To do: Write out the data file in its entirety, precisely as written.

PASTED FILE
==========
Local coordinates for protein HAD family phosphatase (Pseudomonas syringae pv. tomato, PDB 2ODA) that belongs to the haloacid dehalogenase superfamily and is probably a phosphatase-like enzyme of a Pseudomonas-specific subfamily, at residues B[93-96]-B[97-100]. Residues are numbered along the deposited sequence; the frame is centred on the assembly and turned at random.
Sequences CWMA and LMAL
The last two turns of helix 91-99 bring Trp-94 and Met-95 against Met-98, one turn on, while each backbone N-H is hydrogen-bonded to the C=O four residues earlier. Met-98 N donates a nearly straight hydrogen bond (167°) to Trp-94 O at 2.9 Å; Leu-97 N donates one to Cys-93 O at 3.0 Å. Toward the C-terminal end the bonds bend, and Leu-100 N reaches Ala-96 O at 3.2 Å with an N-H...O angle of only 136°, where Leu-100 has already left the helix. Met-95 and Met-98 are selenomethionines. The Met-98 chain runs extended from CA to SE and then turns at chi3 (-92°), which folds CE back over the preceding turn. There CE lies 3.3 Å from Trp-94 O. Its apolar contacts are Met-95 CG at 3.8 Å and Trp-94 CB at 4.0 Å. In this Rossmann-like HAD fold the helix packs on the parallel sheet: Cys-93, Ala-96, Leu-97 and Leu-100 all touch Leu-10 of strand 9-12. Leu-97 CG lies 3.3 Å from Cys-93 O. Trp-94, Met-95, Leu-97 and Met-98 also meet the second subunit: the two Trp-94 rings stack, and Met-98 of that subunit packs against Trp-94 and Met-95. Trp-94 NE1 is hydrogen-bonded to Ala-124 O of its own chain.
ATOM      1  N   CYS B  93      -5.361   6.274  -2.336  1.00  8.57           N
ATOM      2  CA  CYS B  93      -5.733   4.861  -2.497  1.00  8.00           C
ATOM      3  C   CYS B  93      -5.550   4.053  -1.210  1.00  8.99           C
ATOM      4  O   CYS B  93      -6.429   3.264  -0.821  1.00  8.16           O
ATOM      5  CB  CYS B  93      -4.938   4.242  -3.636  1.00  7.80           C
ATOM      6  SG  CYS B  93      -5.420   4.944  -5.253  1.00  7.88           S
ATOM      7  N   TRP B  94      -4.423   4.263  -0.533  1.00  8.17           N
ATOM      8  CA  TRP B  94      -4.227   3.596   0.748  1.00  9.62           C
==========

Local coordinates for protein HAD family phosphatase (Pseudomonas syringae pv. tomato, PDB 2ODA) that belongs to the haloacid dehalogenase superfamily and is probably a phosphatase-like enzyme of a Pseudomonas-specific subfamily, at residues B[93-96]-B[97-100]. Residues are numbered along the deposited sequence; the frame is centred on the assembly and turned at random.
Sequences CWMA and LMAL
The last two turns of helix 91-99 bring Trp-94 and Met-95 against Met-98, one turn on, while each backbone N-H is hydrogen-bonded to the C=O four residues earlier. Met-98 N donates a nearly straight hydrogen bond (167°) to Trp-94 O at 2.9 Å; Leu-97 N donates one to Cys-93 O at 3.0 Å. Toward the C-terminal end the bonds bend, and Leu-100 N reaches Ala-96 O at 3.2 Å with an N-H...O angle of only 136°, where Leu-100 has already left the helix. Met-95 and Met-98 are selenomethionines. The Met-98 chain runs extended from CA to SE and then turns at chi3 (-92°), which folds CE back over the preceding turn. There CE lies 3.3 Å from Trp-94 O. Its apolar contacts are Met-95 CG at 3.8 Å and Trp-94 CB at 4.0 Å. In this Rossmann-like HAD fold the helix packs on the parallel sheet: Cys-93, Ala-96, Leu-97 and Leu-100 all touch Leu-10 of strand 9-12. Leu-97 CG lies 3.3 Å from Cys-93 O. Trp-94, Met-95, Leu-97 and Met-98 also meet the second subunit: the two Trp-94 rings stack, and Met-98 of that subunit packs against Trp-94 and Met-95. Trp-94 NE1 is hydrogen-bonded to Ala-124 O of its own chain.
ATOM      1  N   CYS B  93      -5.361   6.274  -2.336  1.00  8.57           N
ATOM      2  CA  CYS B  93      -5.733   4.861  -2.497  1.00  8.00           C
ATOM      3  C   CYS B  93      -5.550   4.053  -1.210  1.00  8.99           C
ATOM      4  O   CYS B  93      -6.429   3.264  -0.821  1.00  8.16           O
ATOM      5  CB  CYS B  93      -4.938   4.242  -3.636  1.00  7.80           C
ATOM      6  SG  CYS B  93      -5.420   4.944  -5.253  1.00  7.88           S
ATOM      7  N   TRP B  94      -4.423   4.263  -0.533  1.00  8.17           N
ATOM      8  CA  TRP B  94      -4.227   3.596   0.748  1.00  9.62           C